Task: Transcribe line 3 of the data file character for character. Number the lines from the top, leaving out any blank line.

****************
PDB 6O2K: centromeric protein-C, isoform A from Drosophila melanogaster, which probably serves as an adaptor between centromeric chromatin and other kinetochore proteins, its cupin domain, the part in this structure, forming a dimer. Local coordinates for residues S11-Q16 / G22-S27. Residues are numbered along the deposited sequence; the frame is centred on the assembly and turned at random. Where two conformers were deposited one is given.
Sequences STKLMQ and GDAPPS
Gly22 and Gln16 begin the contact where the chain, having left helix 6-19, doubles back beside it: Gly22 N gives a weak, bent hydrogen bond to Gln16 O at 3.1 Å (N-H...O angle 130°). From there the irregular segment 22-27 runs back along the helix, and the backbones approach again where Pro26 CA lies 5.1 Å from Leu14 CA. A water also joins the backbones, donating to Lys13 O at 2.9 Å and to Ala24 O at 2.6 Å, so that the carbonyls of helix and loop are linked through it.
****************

Gly22 and Gln16 begin the contact where the chain, having left helix 6-19, doubles back beside it: Gly22 N gives a weak, bent hydrogen bond to Gln16 O at 3.1 Å (N-H...O angle 130°). From there the irregular segment 22-27 runs back along the helix, and the backbones approach again where Pro26 CA lies 5.1 Å from Leu14 CA. A water also joins the backbones, donating to Lys13 O at 2.9 Å and to Ala24 O at 2.6 Å, so that the carbonyls of helix and loop are linked through it.